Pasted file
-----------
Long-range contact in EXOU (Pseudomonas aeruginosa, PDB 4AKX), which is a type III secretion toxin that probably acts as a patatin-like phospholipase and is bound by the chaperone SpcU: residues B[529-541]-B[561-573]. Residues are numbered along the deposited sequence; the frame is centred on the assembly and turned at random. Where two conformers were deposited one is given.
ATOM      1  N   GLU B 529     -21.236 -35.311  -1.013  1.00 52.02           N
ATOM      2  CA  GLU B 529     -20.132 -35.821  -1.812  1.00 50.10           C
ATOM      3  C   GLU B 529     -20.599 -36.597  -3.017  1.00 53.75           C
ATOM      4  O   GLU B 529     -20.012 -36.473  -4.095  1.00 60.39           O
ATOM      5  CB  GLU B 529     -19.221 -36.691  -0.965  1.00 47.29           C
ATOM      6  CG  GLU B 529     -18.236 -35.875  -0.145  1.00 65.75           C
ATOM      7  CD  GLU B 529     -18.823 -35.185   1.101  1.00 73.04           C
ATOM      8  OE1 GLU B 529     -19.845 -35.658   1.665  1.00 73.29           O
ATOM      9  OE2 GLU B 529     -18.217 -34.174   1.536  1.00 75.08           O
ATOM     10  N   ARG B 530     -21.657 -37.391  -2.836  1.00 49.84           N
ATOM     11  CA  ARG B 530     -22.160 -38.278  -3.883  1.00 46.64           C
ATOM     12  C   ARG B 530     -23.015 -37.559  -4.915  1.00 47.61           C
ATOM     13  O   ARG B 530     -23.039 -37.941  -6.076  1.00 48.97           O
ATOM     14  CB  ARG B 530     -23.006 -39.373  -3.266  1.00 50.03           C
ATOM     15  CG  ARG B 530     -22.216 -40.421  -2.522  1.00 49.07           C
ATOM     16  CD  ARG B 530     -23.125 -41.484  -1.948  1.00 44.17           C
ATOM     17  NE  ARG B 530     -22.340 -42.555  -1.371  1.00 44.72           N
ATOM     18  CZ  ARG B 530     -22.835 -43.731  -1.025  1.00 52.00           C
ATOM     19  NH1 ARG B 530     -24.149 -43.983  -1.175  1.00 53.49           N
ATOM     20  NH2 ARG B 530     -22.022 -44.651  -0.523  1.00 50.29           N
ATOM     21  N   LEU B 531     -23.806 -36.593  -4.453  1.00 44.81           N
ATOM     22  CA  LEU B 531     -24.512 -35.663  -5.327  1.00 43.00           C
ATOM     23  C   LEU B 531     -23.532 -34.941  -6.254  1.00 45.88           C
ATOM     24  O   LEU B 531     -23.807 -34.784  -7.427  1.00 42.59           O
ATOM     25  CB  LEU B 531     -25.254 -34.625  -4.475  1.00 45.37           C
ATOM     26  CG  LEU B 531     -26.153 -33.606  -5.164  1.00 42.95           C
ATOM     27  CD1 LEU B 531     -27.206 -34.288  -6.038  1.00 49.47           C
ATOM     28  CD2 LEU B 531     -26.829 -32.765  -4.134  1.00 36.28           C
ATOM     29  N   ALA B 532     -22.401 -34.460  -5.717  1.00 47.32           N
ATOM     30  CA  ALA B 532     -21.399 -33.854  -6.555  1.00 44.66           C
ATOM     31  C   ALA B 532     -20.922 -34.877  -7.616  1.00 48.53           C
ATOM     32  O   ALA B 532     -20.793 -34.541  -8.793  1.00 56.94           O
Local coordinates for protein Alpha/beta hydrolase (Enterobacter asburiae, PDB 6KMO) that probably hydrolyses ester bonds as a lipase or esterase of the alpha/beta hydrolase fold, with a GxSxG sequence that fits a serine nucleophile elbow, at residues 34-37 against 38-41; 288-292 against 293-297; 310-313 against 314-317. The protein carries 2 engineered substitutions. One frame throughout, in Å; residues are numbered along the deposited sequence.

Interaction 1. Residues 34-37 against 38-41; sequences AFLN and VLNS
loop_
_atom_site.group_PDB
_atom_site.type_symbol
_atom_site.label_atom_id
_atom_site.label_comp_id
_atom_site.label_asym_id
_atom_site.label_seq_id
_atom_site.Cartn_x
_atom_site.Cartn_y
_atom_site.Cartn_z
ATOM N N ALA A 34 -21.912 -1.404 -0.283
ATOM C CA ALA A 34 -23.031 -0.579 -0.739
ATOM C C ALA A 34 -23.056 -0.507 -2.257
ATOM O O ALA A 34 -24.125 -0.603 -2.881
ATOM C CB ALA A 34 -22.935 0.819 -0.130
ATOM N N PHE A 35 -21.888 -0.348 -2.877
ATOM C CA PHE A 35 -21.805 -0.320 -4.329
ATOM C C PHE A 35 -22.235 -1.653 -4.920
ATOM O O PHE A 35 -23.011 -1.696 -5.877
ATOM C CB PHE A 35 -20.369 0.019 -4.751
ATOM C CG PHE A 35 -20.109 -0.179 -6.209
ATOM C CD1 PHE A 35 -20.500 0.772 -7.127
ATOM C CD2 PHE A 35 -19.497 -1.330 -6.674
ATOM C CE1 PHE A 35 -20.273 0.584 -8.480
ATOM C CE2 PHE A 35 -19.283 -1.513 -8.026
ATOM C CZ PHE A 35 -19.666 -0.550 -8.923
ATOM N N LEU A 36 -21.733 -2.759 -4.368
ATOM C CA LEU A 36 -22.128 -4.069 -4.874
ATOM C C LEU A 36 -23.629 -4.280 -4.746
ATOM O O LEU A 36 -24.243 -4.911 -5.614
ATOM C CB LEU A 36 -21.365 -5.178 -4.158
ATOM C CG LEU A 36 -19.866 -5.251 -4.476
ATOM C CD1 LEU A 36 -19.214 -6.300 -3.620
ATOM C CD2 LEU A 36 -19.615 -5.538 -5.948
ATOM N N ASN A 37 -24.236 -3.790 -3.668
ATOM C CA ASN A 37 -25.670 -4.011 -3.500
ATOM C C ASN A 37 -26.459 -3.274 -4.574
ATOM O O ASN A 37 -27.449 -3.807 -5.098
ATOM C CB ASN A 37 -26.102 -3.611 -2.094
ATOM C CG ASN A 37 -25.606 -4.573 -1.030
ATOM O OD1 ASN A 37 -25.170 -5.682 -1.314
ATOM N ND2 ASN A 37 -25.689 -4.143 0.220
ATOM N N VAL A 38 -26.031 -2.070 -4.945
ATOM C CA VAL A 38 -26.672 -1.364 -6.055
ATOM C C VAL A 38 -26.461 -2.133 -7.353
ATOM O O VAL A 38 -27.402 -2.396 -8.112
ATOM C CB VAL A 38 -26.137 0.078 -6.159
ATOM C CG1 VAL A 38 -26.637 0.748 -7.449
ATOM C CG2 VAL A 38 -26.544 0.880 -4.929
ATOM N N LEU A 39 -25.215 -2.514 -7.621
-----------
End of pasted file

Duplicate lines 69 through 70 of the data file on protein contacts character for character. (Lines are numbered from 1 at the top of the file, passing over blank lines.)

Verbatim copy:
ATOM C CD2 LEU A 36 -19.615 -5.538 -5.948
ATOM N N ASN A 37 -24.236 -3.790 -3.668